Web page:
RAD Fest’s first night of short works puts American gender and race politics front and center

By on March 9, 2019

KALAMAZOO, MI — Two rows of chairs form a semi-circle around a projection screen hung at the front of the Judy Joliffe Theater. A third ring of audience members stands behind these chairs. On the screen, a video flashes footage of current events – the Women’s March and various other protests, and the Access Hollywood Billy Bush tape, for example. Also there: CNN chyrons, Senator Maxine Waters, a young boy yelling at a tall man dressed in military garb.

The images, legible but digitally fractured into tiles like a patchwork quilt, are the backdrop for “Existing,” a solo by Chicago’s Alexandra Stilianos. Stilianos is the final performer on the first of two short works programs Friday at the Midwest Regional Alternative Dance Festival (RAD Fest).

I feel a pang of excitement on entering the space and discovering this video already in progress, having spent the rest of the performance in the Epic Center’s black box theater across the hall. Does it matter, I wonder, where we sit, or if we choose – or are forced, like a game of musical chairs – to stand?

Turns out it matters, since Stilianos, once she starts dancing, spends the majority of her time on the floor. The second row of spectators are the losers here; that’s not sass – Stilianos laces her floor work with an extraordinary sense of propulsion as she tumbles about the room near the feet of that first concentric circle of guests. In fact, “Existing” is pretty amazing – if you can see it.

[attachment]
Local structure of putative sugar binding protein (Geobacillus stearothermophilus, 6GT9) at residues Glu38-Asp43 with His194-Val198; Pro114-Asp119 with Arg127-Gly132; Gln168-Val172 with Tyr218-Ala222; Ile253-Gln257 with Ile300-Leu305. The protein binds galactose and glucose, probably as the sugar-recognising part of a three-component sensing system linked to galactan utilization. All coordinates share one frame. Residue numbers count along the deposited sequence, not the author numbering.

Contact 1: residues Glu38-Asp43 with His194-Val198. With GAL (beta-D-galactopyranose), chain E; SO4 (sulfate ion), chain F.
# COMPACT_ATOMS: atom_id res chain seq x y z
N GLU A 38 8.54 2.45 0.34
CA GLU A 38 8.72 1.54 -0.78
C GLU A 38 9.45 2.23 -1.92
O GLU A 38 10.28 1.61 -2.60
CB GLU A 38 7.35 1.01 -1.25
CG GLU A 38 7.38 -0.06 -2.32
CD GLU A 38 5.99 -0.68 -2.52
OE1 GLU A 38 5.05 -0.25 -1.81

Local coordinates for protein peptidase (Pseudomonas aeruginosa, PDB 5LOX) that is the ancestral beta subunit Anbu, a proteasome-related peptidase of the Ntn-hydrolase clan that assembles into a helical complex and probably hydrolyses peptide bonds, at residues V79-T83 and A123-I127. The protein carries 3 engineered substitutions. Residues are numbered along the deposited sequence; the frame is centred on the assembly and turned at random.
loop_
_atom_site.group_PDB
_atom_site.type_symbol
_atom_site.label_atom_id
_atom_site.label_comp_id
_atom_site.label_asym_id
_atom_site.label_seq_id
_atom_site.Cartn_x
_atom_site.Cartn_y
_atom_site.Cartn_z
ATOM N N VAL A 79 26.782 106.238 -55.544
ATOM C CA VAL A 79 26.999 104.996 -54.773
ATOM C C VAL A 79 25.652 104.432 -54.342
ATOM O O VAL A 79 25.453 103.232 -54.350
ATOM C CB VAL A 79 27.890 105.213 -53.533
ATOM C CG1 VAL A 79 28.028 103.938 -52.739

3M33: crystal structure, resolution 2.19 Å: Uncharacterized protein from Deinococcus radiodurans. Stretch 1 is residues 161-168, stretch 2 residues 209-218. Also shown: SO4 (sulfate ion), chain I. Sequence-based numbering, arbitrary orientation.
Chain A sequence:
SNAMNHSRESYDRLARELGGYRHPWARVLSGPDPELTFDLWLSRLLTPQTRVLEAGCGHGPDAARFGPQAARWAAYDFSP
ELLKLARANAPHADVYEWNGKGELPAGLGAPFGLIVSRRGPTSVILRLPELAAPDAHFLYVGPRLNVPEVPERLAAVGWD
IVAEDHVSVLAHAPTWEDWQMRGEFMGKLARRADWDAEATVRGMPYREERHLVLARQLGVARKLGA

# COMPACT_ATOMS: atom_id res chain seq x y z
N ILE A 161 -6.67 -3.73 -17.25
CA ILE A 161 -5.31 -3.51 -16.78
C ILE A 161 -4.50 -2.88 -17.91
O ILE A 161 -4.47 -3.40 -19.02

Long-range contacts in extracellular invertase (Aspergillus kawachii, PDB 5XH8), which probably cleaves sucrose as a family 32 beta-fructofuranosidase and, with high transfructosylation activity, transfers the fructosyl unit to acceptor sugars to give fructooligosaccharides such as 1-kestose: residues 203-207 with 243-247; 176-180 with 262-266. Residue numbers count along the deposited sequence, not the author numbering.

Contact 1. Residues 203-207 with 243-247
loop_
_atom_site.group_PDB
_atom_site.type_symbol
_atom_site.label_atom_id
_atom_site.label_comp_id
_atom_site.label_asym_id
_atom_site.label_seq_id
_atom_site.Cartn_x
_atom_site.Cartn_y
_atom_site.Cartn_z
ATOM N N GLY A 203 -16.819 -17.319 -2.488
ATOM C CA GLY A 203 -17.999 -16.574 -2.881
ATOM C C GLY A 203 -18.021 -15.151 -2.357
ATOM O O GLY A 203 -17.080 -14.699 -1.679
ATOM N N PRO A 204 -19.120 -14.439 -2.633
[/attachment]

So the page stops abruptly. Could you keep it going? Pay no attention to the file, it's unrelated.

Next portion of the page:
“Will you help me?” she asks one of those guests, on rising to her feet. Consenting, this guest is escorted to the tech table, though it’s not clear what “help” actually means. It’s something to do with the audio, perhaps, which is largely a mix of then-Presidential candidate Hilary Clinton recounting her experience at an infamous debate in which then-candidate Donald Trump loomed behind her, pacing. Clinton explains why she chose to keep her cool, rather than confronting Trump to say, “back up, you creep.” Stilianos, in her dancing, offers an alternative narrative, in which a woman intentionally takes up space, rails against creepy men and holds her ground. She reaches beyond her outstretched extremities as the words “fatigue” and “money” flash across the screen. Her white tunic whirls around her, and the audio, now (presumably) controlled by a second volunteer, devolves into distortion.

“Existing” is a jumble of unfocused ideas, but I think that’s the point. After all, the nouveau Women’s Movement is an intertwining of intersectional, often disparate political ideals and world views. Some might feel, because of this, it’s a political movement destined to failure, but like “Existing,” the intention is for women to cut through the noise, and to take and hold space – and that’s worth finding a chair from which you can see it.